The Ethics of Airbrushing
Flicking through the latest fashion magazines we are bombarded with images of a woman. She is most often tall, thin, has a flawless complexion, perfect proportions. But how realistic is this image? Does she look like you? Or anyone you know? I doubt it.
Every element within this image has been perfectly orchestrated; from what the model is wearing, holding, where she is, how she is standing, and particularly what she and her body look like. The image is often airbrushed and retouched within an inch of its life, pixel by pixel, creating this perfect scene. As a fashion designer I am very aware of this – I have been the one orchestrating such images. Consequently, I find it easy to look at a beautiful image and be swept away into fashion la-la-land, as I know that is all it is – an unrealistic and unattainable view of the feminine ideal. It is work of art (or design), rather than a goal to strive towards. I know that no matter how hard I work, how much money I spend on fashion, how much make-up I put on my face, I will NEVER look like this woman. And I am okay with that.
To me these “perfect women” are clearly at odds with the “everyday woman.” But I am also aware that education in fashion has given me a bit of a backstage view on such issues. Young women are often the ones that are most severely impacted by these images, being confronted by advertising campaigns featuring stick-thin models (normally hundreds of times per day) and left wondering what they can do to transform their bodies into something more in line with this portrayal.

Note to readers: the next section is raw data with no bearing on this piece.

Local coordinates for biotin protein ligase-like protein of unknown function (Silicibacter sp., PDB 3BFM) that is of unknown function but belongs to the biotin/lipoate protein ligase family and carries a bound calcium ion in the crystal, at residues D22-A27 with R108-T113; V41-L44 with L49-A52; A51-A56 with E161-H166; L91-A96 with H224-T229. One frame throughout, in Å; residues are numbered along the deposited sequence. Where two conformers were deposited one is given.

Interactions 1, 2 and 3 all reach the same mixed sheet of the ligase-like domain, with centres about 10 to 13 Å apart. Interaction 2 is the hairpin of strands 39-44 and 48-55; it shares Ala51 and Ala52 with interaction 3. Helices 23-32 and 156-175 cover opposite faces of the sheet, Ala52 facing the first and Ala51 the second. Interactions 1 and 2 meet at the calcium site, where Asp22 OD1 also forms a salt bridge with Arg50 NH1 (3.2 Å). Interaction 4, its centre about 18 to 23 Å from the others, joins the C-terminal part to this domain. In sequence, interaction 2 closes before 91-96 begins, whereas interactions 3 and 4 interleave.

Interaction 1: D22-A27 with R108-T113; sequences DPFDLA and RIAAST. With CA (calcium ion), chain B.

There are a number of influential organisations that are doing their best to tackle this problem. The YMCA’s Body Image campaign aims to “tackle society’s obsession with body image ideals and to promote better confidence for all” encouraging health and wellbeing in both body and mind.
The Campaign for Body Confidence was launched in 2010 by MPs Jo Swinson and Lynne Featherstone to educate us about the negative effects of portraying unrealistic body ideals in the media/fashion/beauty/diet industries, particularly for young men and women. Their research shows that this unrealistic body image can lead to anxiety, depression, poor self-esteem and eating disorders. Through action, the Campaign for Body Confidence is working towards “honesty and transparency in advertising,” diversity of body size and shape in fashion campaigns and aims to provide education on these issues in schools. The site offers some startling statistics, which really highlight the depth of this problem. The campaign draws on research performed by the Schools Health Education Unit which conducted a survey of over 30,000 10-15 year old children in the UK, and found that 58% of the 14-15 year old girls and 50% of the 12-13 year old girls felt they needed to lose weight.
One step towards a more happy and healthy future for these children was the development of the Media Smart Body Image lesson which is available for parents to download. This resource provides examples of images that have been airbrushed and ‘photoshopped’ and teaches them how to dissect the images. It also provides parents with tools to encourage positive body awareness in their children. Equalities Minister Lynne Featherstone said: “Young people are being set an impossible standard by images in media and advertising which can erode their self esteem... As parents, we are often aware of these issues, but may not have the advice and guidance we need to talk to our children.”